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As you will stay in China for at least a year, it will pay off to research hospitals during your first few weeks in the country. Then in the case that you need urgent medical treatment you will not be forced to make a decision under pressure and without the proper information available!

You may also want to find a doctor who can handle annual check-ups, physicals, seasonal health concerns, and also direct you to help for more serious issues- your school will be able to make recommendations. Dental care, cosmetic surgery, psychological care, and other health-related services are now widely available to western standards, though prices can vary widely.

Public healthcare in China

China’s public healthcare system is best described as inconsistent. Many cities have direct access to hospitals and a range of medical services, whereas rural areas can be far away from the nearest clinic. The language barrier, slow service and long queues put off most teachers from seeking treatment in a public hospital.

Despite their appearance, the quality of treatment in many hospitals is up to Western standards, even if the methods used are different- for example, patients are expected to keep their own medical records, hospitals charge very little for consultations, and some doctors get commission from prescriptions.

International wings in public hospitals

In some of the largest cities, some public clinics have opened an ‘international’ wing. These exist as partnerships between the state and the private sector, and aim to provide access to public healthcare with Western standards of healthcare. Many of these wings share doctors with public facilities but focus more on customer care. Treatments here can cost less than at private hospitals.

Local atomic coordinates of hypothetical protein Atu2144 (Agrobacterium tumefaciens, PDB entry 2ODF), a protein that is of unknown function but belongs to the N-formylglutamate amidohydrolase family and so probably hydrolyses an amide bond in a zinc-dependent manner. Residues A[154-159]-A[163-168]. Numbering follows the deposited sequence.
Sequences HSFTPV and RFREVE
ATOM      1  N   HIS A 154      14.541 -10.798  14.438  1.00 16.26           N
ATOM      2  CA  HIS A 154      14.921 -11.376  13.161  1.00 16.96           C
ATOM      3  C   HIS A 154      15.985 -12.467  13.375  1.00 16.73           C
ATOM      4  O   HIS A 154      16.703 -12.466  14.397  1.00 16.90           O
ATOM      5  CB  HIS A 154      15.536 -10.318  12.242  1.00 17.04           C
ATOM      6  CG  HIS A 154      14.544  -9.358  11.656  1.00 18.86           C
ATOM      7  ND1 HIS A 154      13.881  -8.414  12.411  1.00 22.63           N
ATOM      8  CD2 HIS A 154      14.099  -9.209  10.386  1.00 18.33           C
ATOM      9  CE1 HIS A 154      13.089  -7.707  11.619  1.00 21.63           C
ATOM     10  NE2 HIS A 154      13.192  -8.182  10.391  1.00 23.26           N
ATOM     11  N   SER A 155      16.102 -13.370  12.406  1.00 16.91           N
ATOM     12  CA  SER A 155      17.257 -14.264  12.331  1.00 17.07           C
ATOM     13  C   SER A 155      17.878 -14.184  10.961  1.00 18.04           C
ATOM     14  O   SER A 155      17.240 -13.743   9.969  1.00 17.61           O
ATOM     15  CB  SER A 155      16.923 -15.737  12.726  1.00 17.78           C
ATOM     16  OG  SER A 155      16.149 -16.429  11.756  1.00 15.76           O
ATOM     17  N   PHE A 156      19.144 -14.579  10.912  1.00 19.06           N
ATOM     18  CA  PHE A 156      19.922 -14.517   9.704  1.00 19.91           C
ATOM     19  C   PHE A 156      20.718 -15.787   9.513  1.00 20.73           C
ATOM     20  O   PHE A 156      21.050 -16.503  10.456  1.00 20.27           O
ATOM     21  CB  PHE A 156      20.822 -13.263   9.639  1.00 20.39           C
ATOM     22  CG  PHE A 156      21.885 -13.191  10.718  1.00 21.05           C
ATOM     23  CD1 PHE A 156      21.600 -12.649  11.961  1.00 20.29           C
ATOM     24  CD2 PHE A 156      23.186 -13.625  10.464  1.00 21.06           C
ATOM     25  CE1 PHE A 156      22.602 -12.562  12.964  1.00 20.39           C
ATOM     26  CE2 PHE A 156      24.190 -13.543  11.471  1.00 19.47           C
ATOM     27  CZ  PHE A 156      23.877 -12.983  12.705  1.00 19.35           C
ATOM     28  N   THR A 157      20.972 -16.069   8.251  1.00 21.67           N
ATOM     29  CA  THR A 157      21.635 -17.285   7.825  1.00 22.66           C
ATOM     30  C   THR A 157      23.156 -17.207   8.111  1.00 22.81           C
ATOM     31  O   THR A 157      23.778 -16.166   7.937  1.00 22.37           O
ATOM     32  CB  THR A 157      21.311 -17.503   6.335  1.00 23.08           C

Private healthcare

There are international hospitals in larger cities such as Beijing, Shanghai and Guangzhou. Private hospitals often have English-speaking medical staff with Western training; however the cost of treatment can be very high.

Pharmacies

Teachers working in cities will have access to the sort of prescription medicines you are used to, as well as traditional Chinese medicines. Some pharmacists have expertise in both areas, however you may want to make sure of what you are being instructed to take!

Pharmacies are widely available in urban areas and are conveniently organised into different departments. Most labels are in Chinese, so some assistance from a local colleague is advised.

Emergency services

Emergency services in China are provided by the state’s emergency medical services. These are efficient in urban areas, but are less reliable in rural regions. Ambulances often have a doctor on board.

Useful numbers:

120 – Ambulance services

119 – Fire department

110 – Public Security Bureau

Health insurance for English Teachers

Opportunity China is unable to provide advice on insurance, however our trusted insurance partner is able to provide applicants with advice on gaining long stay travel insurance.

Whether your school provides health insurance or not we would strongly advise that you look in to buying your own policy.